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Rights of Children and the Disabled

By Omneya Makhlouf

Article 10 outlines that the state is required to guarantee the protection of “childhood, take care of children and youth, and provide suitable conditions for the development of their talents.” In Article 15, children (along with wives) are given priority in work opportunities in cases where the father (or husband) is killed in war. The rights of the disabled are not mentioned.




Article 10 binds the state to ensure “child health services free of charge,” while Article 65 retains the rights mentioned in 1971’s Article 15. Article 70 specifically discusses the rights of a child to “a proper name, family care, basic nutrition, shelter, health services, and religious, emotional and cognitive development.” It also mentions the state’s obligation to care for and protect the child in the event of family loss. The state must also preserve the rights of disabled children as well as their integration into society. Article 70 also prohibits child labor, stipulating that a child cannot work “before passing the age of compulsory education, in jobs that are not fit for a child’s age, or that prevent the child from continuing education.” Finally, it discusses the conditions under which a child may be detained, which include safeguarding his or her wellbeing. Article 71 ensures that the state provides care for children and youth and supports their spiritual, moral, cultural, educational, physical, psychological, social, and economic development, as well as empowers them to participate actively in the political scene.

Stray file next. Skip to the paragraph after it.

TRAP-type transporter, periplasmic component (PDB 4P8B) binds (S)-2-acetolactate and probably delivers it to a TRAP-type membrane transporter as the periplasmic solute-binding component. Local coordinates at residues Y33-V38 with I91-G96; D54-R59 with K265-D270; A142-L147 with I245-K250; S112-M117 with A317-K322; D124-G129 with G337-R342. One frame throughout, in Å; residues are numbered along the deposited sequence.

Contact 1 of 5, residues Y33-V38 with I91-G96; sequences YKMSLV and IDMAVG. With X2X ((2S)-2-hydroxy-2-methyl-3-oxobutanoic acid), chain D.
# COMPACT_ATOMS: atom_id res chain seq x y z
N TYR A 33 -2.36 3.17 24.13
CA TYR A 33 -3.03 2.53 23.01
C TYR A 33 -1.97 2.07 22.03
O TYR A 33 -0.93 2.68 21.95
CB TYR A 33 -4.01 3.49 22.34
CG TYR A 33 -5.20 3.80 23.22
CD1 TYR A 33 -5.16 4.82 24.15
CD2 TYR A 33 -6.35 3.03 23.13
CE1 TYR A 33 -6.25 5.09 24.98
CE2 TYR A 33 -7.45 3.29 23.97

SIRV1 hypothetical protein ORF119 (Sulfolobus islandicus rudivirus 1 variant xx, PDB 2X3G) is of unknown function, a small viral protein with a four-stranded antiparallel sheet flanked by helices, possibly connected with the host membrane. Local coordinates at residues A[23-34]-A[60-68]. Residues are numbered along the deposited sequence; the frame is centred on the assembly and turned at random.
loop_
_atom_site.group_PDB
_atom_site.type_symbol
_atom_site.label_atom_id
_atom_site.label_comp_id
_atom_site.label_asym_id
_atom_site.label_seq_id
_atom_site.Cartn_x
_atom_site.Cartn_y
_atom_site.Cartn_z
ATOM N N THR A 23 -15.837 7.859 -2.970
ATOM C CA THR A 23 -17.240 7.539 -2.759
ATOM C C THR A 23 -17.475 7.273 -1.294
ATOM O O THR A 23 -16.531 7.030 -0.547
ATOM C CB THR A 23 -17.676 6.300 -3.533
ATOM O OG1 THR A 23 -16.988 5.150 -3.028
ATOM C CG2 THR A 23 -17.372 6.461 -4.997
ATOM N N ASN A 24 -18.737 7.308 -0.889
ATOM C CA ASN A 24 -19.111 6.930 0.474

Article 72 maintains that the state must provide for disabled persons with health, economic and social care, and employment opportunities; increase social awareness about them, and create a suitable environment with regards to public facilities to accommodate their needs.



Articles 80 and 81 deal with the rights of the child and the disabled respectively, in addition to Article 11, which ensures the protection and care of children. Article 16 provides the same rights as those of Article 15 of the 1971 constitution.

Article 80 defines a child as anyone who has not reached the age of 18 and guarantees rights outlined in Article 70 of the 1971 constitution; it also adds the state’s responsibility to protect children from “violence, abuse, mistreatment, and commercial and sexual exploitation.” It also elaborates on the detention of children outlined in the 2012 constitution, by establishing a judicial system for child victims and witnesses.

Article 81 binds the state to guarantee rights to people with disabilities. This article provides similar rights to those of Article 72 of the 2012 constitution but adds that the state will support disabled persons in their integration with other citizens so as to achieve equality, justice and equal opportunities. To ensure these rights are carried out for children and the disabled, Article 214 creates the National Council for Childhood and Motherhood and the National Council for Persons with Disability. et


The official texts of all three constitutions in both Arabic and English translation can be found at www.sis.gov.eg. To compare the full text of the three charters side by side, visit


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